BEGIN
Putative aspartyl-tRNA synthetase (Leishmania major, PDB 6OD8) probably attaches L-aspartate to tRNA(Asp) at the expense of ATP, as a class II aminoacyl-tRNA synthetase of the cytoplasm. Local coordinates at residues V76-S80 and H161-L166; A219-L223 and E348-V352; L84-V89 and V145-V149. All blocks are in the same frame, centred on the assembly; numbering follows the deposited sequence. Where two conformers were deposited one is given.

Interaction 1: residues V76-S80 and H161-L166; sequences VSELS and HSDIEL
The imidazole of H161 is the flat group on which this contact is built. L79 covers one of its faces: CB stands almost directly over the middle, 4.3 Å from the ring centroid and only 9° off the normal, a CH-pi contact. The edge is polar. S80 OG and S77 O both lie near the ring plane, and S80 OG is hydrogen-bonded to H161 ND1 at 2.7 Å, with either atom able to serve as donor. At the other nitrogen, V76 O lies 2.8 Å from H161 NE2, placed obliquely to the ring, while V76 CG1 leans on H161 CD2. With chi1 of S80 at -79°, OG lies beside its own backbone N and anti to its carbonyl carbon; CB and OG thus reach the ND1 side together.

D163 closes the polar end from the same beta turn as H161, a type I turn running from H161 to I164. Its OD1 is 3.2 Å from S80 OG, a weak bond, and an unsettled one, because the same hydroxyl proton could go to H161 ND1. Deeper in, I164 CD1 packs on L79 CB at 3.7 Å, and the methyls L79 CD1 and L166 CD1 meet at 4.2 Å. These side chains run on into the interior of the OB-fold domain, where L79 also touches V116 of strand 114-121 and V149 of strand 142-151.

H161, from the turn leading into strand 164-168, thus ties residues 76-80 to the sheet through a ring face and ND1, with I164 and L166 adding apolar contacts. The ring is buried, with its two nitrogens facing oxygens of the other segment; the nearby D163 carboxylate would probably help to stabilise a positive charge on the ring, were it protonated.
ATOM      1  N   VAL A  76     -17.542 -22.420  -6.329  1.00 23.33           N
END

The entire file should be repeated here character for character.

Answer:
Putative aspartyl-tRNA synthetase (Leishmania major, PDB 6OD8) probably attaches L-aspartate to tRNA(Asp) at the expense of ATP, as a class II aminoacyl-tRNA synthetase of the cytoplasm. Local coordinates at residues V76-S80 and H161-L166; A219-L223 and E348-V352; L84-V89 and V145-V149. All blocks are in the same frame, centred on the assembly; numbering follows the deposited sequence. Where two conformers were deposited one is given.

Interaction 1: residues V76-S80 and H161-L166; sequences VSELS and HSDIEL
The imidazole of H161 is the flat group on which this contact is built. L79 covers one of its faces: CB stands almost directly over the middle, 4.3 Å from the ring centroid and only 9° off the normal, a CH-pi contact. The edge is polar. S80 OG and S77 O both lie near the ring plane, and S80 OG is hydrogen-bonded to H161 ND1 at 2.7 Å, with either atom able to serve as donor. At the other nitrogen, V76 O lies 2.8 Å from H161 NE2, placed obliquely to the ring, while V76 CG1 leans on H161 CD2. With chi1 of S80 at -79°, OG lies beside its own backbone N and anti to its carbonyl carbon; CB and OG thus reach the ND1 side together.

D163 closes the polar end from the same beta turn as H161, a type I turn running from H161 to I164. Its OD1 is 3.2 Å from S80 OG, a weak bond, and an unsettled one, because the same hydroxyl proton could go to H161 ND1. Deeper in, I164 CD1 packs on L79 CB at 3.7 Å, and the methyls L79 CD1 and L166 CD1 meet at 4.2 Å. These side chains run on into the interior of the OB-fold domain, where L79 also touches V116 of strand 114-121 and V149 of strand 142-151.

H161, from the turn leading into strand 164-168, thus ties residues 76-80 to the sheet through a ring face and ND1, with I164 and L166 adding apolar contacts. The ring is buried, with its two nitrogens facing oxygens of the other segment; the nearby D163 carboxylate would probably help to stabilise a positive charge on the ring, were it protonated.
ATOM      1  N   VAL A  76     -17.542 -22.420  -6.329  1.00 23.33           N